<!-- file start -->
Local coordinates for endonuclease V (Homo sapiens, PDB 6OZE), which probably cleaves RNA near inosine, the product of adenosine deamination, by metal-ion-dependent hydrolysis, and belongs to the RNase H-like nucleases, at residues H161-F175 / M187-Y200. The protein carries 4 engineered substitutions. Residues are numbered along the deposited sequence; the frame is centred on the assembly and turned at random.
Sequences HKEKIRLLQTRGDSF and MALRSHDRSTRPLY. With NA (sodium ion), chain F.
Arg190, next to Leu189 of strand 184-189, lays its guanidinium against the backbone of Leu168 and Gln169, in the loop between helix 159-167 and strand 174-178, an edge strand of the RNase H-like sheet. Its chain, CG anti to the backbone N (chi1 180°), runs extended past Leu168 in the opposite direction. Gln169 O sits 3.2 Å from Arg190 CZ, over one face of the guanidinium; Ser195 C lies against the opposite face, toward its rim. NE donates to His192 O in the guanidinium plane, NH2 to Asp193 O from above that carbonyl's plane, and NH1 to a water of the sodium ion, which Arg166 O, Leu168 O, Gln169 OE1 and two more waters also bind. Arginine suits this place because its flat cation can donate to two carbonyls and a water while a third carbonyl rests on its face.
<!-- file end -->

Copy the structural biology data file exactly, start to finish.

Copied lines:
Local coordinates for endonuclease V (Homo sapiens, PDB 6OZE), which probably cleaves RNA near inosine, the product of adenosine deamination, by metal-ion-dependent hydrolysis, and belongs to the RNase H-like nucleases, at residues H161-F175 / M187-Y200. The protein carries 4 engineered substitutions. Residues are numbered along the deposited sequence; the frame is centred on the assembly and turned at random.
Sequences HKEKIRLLQTRGDSF and MALRSHDRSTRPLY. With NA (sodium ion), chain F.
Arg190, next to Leu189 of strand 184-189, lays its guanidinium against the backbone of Leu168 and Gln169, in the loop between helix 159-167 and strand 174-178, an edge strand of the RNase H-like sheet. Its chain, CG anti to the backbone N (chi1 180°), runs extended past Leu168 in the opposite direction. Gln169 O sits 3.2 Å from Arg190 CZ, over one face of the guanidinium; Ser195 C lies against the opposite face, toward its rim. NE donates to His192 O in the guanidinium plane, NH2 to Asp193 O from above that carbonyl's plane, and NH1 to a water of the sodium ion, which Arg166 O, Leu168 O, Gln169 OE1 and two more waters also bind. Arginine suits this place because its flat cation can donate to two carbonyls and a water while a third carbonyl rests on its face.